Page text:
Diary of Warren A. Wilson

December 13, 1944

Up at 4:30 AM-most people slept very little, and front office worked on roster all night. Breakfast served at 4:30 to all of draft – steamed rice and last two sacks of mango beans, (Purchased out of general fund) mixed-in.  There were two rations issued, half to be saved for a meal later in the day.

Assembly of the three groups began at 7:00 AM with hour of departure scheduled for 8:00 AM, but this was delayed to 9:00 because of difficulty in organization. The first group reached the front gate and then “about face”, marched back, halted and fall out. All by Japanese order. They were reassembled after ten, left soon and had cleared the compound between 10:30 and 11:00.

The difficulty in organization was this – the first group had 500, the second 600, and the third 519 (for a total of 1619). For bango purposes, the Japanese like to have them in groups of 100 but without a captain for each hundred, the organization is difficult to administer, and these had only group leaders. The first (who was draft CO) Warner P. Portz, Com. USN, the second, Curtis T. Beecher, Lt Col USMC, and the third Maurice Joses Com (MC) USN.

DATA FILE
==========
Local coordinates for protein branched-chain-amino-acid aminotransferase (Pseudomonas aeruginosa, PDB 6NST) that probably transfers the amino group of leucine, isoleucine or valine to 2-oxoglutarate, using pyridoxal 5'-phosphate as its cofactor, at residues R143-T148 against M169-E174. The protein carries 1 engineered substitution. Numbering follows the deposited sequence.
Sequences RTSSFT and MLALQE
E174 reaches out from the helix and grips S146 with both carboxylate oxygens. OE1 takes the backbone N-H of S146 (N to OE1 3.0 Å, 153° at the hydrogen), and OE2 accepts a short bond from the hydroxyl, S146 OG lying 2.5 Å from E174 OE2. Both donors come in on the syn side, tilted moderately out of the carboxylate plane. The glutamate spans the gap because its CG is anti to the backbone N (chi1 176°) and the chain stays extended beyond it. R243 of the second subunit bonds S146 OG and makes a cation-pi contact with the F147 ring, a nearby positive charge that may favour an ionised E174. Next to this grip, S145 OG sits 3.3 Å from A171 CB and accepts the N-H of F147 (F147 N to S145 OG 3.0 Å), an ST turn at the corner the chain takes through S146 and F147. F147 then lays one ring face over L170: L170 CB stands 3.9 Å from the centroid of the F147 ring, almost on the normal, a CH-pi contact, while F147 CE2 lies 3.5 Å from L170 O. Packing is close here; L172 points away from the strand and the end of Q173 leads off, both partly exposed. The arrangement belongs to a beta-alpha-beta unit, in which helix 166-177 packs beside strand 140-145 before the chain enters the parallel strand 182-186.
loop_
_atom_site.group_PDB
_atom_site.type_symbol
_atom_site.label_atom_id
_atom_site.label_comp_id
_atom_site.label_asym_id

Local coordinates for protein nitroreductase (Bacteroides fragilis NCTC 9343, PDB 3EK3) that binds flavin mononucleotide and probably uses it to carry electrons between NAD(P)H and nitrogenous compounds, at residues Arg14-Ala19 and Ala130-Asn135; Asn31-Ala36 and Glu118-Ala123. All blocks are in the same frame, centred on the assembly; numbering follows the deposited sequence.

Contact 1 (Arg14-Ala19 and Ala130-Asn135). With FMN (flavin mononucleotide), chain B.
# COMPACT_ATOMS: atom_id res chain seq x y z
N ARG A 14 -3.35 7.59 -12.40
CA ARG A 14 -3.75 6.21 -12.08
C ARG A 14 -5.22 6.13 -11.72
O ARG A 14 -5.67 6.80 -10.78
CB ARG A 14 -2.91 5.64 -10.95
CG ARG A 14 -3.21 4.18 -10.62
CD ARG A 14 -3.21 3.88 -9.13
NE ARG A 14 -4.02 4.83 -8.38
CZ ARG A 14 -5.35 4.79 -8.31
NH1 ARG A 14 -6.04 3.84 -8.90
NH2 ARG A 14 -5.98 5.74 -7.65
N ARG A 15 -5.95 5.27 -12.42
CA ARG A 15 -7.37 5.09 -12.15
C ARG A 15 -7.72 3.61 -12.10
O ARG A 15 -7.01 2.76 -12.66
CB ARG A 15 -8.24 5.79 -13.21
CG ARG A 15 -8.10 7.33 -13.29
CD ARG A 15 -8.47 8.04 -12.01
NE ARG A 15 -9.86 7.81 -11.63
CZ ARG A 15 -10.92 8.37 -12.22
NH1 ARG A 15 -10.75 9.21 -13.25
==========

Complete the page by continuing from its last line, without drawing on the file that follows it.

Col Shack, DC, said this administration had done more to please all then any he had seen in P.I.  – during war or since – very nice of him, I thought.

36 non-walking cases were taken out with their equipment on two trucks. There were also two truck loads of RC medicine (61 cases) that accompanied them.

Tenko was held immediately after their departure. 429 are left in the compound including staff, patients and technicians. The compound is deserted, and littered with discarded equipment and junk. A detail was assigned for policing but only shelter halves, mosquito nets and sun helmets were picked up. These were ordered to be discarded by the Japanese. The rest will be gathered up tomorrow and the buildings swept and cleared.

At least 22 men were not issued woolen uniforms. All were issued soap by the Japanese authorities last night, also toilet paper, and one pkg. of cigarettes (only 1577 received these, a little extra picadura left from purchase was given to the rest.).